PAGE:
Pause and Reflect

I was spinning my wheels at work yesterday, mentally working on several projects and ideas but not making any tangible progress. A lot of my work is with data, and I collect data on myself too – I carefully track hours I work and wear a Fitbit and monitor my HRV. Sometimes to my detriment.

I can get caught up in accounting for time and effort and work and forget that the reason I work for myself is so that I can better see to my own needs, which have nothing to do with data management and measurement. I work for myself so that I can have space to work out what a healthy lifestyle looks like for me – because the companies I’ve worked for previously could not have cared less, and I’ve paid for it.

I bailed out of work and went for a hike.

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As much as that might be peaceful and relaxing for others, it isn’t as much for me. Exercise doesn’t have a calming effect on my nervous system, as much as I do like to be outside. I developed mild vertigo several months ago, and looking down while stepping around rocks and roots on downward slopes can be challenging. Sometimes I have an elevated fear response, sometimes the ground appears to shift beneath me, and I have to move slowly and cautiously. Late afternoon shadows can be somewhat disorienting now. But I went, and I enjoyed it, and I have some of the creative energy and forward motion I was hoping for.

Living with PTSD: Tracking My HRV

I started tracking my HRV a few weeks ago, and it’s turned out to be a helpful tool. There isn’t really a target range that I could justifiably set for myself (especially since I’m not a medical professional), but I learned that the app I’m using has an average user number of 59 or so, and I was pretty sure that the research I’d listened to indicated mine would be lower.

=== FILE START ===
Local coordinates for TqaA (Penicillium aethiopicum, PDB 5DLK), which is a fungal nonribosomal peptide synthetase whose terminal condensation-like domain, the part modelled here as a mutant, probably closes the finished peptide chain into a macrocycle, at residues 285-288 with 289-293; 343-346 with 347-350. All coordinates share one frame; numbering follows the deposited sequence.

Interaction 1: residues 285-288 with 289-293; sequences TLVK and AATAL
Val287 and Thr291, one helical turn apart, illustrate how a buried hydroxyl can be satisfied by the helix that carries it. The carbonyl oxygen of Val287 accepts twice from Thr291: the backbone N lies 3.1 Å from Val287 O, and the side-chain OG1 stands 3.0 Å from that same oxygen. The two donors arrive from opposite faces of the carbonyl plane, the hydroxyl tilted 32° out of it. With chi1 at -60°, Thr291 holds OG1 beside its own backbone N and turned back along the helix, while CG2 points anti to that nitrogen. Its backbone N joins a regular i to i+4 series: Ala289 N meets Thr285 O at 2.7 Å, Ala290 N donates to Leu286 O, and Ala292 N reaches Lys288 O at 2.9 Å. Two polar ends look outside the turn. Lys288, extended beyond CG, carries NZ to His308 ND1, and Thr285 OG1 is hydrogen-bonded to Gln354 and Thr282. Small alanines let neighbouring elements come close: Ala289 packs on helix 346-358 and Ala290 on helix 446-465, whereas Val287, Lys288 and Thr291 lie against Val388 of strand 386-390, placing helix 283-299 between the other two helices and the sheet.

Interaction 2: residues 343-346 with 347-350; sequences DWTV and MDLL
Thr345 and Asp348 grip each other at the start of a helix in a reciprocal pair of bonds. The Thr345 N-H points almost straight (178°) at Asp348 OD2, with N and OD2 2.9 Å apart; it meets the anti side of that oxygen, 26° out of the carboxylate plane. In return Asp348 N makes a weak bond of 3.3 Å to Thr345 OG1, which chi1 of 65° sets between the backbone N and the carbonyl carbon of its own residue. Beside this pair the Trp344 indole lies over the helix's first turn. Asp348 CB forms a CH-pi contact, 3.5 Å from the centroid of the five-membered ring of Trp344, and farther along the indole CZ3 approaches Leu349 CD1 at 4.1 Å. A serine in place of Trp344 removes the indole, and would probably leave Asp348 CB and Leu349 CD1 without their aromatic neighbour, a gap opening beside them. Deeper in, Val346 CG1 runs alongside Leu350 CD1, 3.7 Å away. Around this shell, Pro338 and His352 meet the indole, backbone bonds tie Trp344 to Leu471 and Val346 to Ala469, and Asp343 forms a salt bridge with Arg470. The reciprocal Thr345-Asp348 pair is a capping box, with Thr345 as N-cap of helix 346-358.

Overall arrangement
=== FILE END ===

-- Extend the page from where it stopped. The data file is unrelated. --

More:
It was.

For the first few weeks I was in the high 30s and low 40s most of the time. The app I use has a Morning Readiness reading that I do when I wake up, and it measures my HRV right after I finish sleep and there hasn’t been external stressors yet. I adopted and attitude of observing and learning, and watched my initial numbers steadily drop, and the readout pretty consistently tell me that I might need less stress, might need to do breathing exercises or otherwise manage my body’s sympathetic response. I noticed how I was feeling, noticed what the number was each day, and paid attention to whether I thought the two matched. Turns out, they often do.

This week my numbers have been in the 50s, which freaked out my app at first because that is suddenly much higher than normal. The readout cautioned me that I might be recovering and to maybe take it easy. I was! I’ve gotten consistently higher numbers this week, and have the energy and feel-good to match.

I don’t think tracking HRV is necessary, but I do think that having a way to check in with myself at a level that is available to me through technology is helpful, especially as I practice observing how I feel and responding by giving my body what it needs.